[00:30:59] And you can see that the key here is it is the very opposite of avoidance. So then he says, but suppose what we fear is not something outside of us, like a horse or a spider or a mad man wielding an ax. Suppose what we fear is an emotion or a feeling or a sensation, then is. So long as we go through life trying hard to avoid that feeling surprise, we will never overcome our fear of it. So we're back around to the concept of experiential avoidance, which is a very, very profound thing in my practice, in my life of experience, avoidance, the ongoing effort to avoid or get rid of unwanted thoughts and feelings. Whenever we feel that we want to avoid that, we want to do something else, distract all of the techniques that we talked about today that we try to do where we opt out, we distract, we numb with substances. So he says experiential avoidance is like an emotional amplifier. It takes our fear and makes it bigger and bigger. And then this leads us to try harder and harder to avoid it, which makes it bigger and bigger and so on and so on. And thus, the more you know, the more experientially avoidant we are, the more firmly stuck we are in this fear trap.
[00:32:13] So what is the alternative? Do we just need to grit our teeth and put up with the fear and as Dr. Harris says, force ourselves to go through with it? I mean, I would not be the first one to recommend that because, again, unless we are trying to become spider breeders, then I don't necessarily recommend exposure to spiders, he said. There is another way of responding to fear that is radically different from almost everything that our society encourages us to do. We don't put up with it. We don't tolerate it. We don't suppress it or deny its existence. We don't distract ourselves from it. We don't try to talk ourselves out of it. We don't try to reduce it or eliminate it with self hypnosis or other techniques. He says that we don't try to make this our fear or anxieties or worries. We don't try to make them go away with medication or herbal remedies or food or alcohol. And we don't try to pretend that they're not there, which is the so-called fake it until you make it approach. So what do we do? All we need to do is and this is the next chapter of the confidence gap, you give it space.
[00:33:10] And I know that can sound a little bit like, wow, that was quite a build up to not really have a big payoff, but giving it space, inviting those feelings, emotions, thoughts to come along with you for the ride expansion, make room for them, stop trying to fight your you know, your brain with the. I shouldn't think this. I shouldn't feel this. What's wrong with me when you recognize that you are wanting to have this experiential avoidance, when you notice that you're trying to distract, then learn to kind of sit in that moment. Here's where our good old friend Mindfulness comes into play. Here's where learning how to breathe in through your nose and out through your mouth and be present in a moment. No, you learn that those feelings will pass. This, too, shall pass, just like we have thought after thought after thought. With those thoughts can come feelings and emotions. And so we will learn how to confidently sit there and recognize and acknowledge the feeling because we are human and they are we're the only ones of us, the only version of us that is walking around on the planet. So if we have a feeling or a sensation or a thought, it's because we're human.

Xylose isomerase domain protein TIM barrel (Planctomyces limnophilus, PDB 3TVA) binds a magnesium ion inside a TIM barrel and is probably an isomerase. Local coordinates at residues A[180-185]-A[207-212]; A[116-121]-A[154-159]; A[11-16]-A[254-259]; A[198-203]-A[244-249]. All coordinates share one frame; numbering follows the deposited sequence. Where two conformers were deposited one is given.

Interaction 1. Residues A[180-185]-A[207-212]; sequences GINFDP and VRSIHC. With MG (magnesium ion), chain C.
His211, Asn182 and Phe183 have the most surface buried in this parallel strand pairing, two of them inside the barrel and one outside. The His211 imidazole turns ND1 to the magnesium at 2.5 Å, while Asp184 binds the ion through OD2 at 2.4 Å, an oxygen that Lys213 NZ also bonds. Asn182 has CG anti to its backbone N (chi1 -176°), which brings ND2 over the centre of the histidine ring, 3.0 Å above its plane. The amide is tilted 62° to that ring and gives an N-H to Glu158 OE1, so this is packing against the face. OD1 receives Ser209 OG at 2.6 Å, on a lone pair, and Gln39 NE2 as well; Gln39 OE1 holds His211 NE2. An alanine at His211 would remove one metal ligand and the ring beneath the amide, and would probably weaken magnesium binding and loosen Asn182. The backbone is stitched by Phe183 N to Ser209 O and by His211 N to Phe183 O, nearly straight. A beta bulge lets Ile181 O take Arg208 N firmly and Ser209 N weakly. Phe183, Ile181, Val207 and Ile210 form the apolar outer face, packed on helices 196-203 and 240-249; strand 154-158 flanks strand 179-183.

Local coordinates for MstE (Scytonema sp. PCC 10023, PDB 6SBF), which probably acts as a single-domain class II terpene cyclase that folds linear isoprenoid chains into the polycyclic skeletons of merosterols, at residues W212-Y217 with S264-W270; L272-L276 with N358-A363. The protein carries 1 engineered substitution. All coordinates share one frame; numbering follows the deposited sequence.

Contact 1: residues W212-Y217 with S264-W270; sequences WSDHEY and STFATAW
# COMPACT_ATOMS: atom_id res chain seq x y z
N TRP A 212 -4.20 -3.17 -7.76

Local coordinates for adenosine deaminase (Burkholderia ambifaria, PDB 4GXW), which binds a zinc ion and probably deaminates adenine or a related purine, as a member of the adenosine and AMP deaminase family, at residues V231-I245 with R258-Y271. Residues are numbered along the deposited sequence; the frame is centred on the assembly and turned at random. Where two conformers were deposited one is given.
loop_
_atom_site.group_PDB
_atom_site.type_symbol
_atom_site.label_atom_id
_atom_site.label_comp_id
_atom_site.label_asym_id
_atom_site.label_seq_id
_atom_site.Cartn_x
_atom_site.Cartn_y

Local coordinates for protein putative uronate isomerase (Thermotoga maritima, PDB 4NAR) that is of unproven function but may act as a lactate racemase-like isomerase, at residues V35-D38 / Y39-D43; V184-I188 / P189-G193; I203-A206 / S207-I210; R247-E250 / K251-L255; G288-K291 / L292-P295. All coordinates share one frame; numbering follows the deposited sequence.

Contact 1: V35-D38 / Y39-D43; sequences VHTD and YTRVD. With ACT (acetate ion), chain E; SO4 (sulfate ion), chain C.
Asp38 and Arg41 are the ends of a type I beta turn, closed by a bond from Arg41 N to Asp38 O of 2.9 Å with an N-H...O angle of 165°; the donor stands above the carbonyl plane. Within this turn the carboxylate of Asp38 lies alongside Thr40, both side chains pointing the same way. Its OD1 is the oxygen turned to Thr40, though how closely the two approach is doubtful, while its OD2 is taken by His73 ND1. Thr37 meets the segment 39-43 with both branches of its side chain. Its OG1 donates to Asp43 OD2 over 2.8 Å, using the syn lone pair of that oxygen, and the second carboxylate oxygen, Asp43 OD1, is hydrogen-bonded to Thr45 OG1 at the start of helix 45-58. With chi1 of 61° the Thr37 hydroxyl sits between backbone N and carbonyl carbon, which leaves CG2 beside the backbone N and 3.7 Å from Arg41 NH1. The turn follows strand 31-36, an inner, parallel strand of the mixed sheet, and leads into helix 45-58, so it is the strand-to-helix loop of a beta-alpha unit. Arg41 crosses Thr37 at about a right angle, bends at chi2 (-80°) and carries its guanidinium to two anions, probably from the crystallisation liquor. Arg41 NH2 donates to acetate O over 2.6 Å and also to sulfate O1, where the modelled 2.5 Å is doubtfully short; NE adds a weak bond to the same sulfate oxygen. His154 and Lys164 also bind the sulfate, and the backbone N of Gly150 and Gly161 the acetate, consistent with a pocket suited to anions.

[00:34:13] Nothing wrong with this. And so what do we do with those thoughts, feelings and emotions? We don't try to run away from them. We don't try to suppress them. We just invite them along for the ride. So it sounds to me like that would be the next podcast that I do is talking more about this expansion ways to kind of give your feelings and emotions space. But I just hope I mean, I want this to come through in every podcast. I do that for too long. We've kind of played this game of the I'm broken. What's wrong with me? And I want you to start to change that narrative. The name of the game is, guess what? Nothing is wrong with you. And you're not broken. You're human, but you have had some experiences. They might have even been traumatic experiences. They might have had been attachment related experiences, abandonment issues, any of those kind of things. So you are going to feel because of those things that are happening, but then we can learn what to do with those feelings. We can learn not to run away from those feelings, not to distract from those feelings, not to hide from those feelings, but learn how to just kind of acknowledge them, even appreciate them at times, and then let them come along for the ride as you now diffuse from those feelings and turn toward a more value based goal or a more present life.
[00:35:26] And those things are what really start to turn this whole dial of change in your life and help you to be more empowered, more present. Just in the moment, I could go on and on, but I realize I'm starting to sound a bit cliched. But thank you for taking the time. If you have any of you have hung on till right now, feel free to shoot me an email, a quick note at contact that Tony Overbay dot com. And let me know if you have any questions on today's episode. I would be happy to answer those questions in a future episode because this stuff is life changing. And I hope that you can jump on board and and that it can change your life, too. All right. I don't say this enough, but I'm grateful for the wonderful the talented Aurora Florence, who I play off every every episode that I can with her song.
[00:36:10] It's wonderful because in life truly is wonderful. I will see you next time.